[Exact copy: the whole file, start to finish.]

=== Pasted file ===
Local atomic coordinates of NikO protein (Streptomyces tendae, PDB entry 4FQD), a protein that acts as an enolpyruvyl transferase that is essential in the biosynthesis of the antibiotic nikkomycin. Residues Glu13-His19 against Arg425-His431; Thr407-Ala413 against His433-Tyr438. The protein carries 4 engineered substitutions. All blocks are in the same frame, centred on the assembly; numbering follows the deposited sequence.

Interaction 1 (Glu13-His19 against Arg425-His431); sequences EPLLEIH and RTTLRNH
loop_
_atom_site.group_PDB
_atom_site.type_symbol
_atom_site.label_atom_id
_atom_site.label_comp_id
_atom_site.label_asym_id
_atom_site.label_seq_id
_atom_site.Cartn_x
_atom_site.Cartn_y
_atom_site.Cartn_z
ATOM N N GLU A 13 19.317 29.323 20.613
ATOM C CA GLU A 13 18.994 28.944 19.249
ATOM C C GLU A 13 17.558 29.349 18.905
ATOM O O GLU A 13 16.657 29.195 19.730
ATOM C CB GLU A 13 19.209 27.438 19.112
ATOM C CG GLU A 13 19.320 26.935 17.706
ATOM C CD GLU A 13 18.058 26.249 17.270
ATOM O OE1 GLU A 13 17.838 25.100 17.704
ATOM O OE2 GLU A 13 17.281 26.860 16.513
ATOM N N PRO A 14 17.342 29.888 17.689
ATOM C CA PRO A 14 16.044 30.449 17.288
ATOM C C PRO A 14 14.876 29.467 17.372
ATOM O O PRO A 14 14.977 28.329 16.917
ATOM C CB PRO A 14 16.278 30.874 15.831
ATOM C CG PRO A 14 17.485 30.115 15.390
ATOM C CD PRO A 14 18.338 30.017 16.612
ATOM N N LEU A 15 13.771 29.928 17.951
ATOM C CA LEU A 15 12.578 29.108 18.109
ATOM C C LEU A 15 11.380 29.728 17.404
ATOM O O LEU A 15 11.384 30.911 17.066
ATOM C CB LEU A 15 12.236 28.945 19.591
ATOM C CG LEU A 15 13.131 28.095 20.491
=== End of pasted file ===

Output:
Local atomic coordinates of NikO protein (Streptomyces tendae, PDB entry 4FQD), a protein that acts as an enolpyruvyl transferase that is essential in the biosynthesis of the antibiotic nikkomycin. Residues Glu13-His19 against Arg425-His431; Thr407-Ala413 against His433-Tyr438. The protein carries 4 engineered substitutions. All blocks are in the same frame, centred on the assembly; numbering follows the deposited sequence.

Interaction 1 (Glu13-His19 against Arg425-His431); sequences EPLLEIH and RTTLRNH
loop_
_atom_site.group_PDB
_atom_site.type_symbol
_atom_site.label_atom_id
_atom_site.label_comp_id
_atom_site.label_asym_id
_atom_site.label_seq_id
_atom_site.Cartn_x
_atom_site.Cartn_y
_atom_site.Cartn_z
ATOM N N GLU A 13 19.317 29.323 20.613
ATOM C CA GLU A 13 18.994 28.944 19.249
ATOM C C GLU A 13 17.558 29.349 18.905
ATOM O O GLU A 13 16.657 29.195 19.730
ATOM C CB GLU A 13 19.209 27.438 19.112
ATOM C CG GLU A 13 19.320 26.935 17.706
ATOM C CD GLU A 13 18.058 26.249 17.270
ATOM O OE1 GLU A 13 17.838 25.100 17.704
ATOM O OE2 GLU A 13 17.281 26.860 16.513
ATOM N N PRO A 14 17.342 29.888 17.689
ATOM C CA PRO A 14 16.044 30.449 17.288
ATOM C C PRO A 14 14.876 29.467 17.372
ATOM O O PRO A 14 14.977 28.329 16.917
ATOM C CB PRO A 14 16.278 30.874 15.831
ATOM C CG PRO A 14 17.485 30.115 15.390
ATOM C CD PRO A 14 18.338 30.017 16.612
ATOM N N LEU A 15 13.771 29.928 17.951
ATOM C CA LEU A 15 12.578 29.108 18.109
ATOM C C LEU A 15 11.380 29.728 17.404
ATOM O O LEU A 15 11.384 30.911 17.066
ATOM C CB LEU A 15 12.236 28.945 19.591
ATOM C CG LEU A 15 13.131 28.095 20.491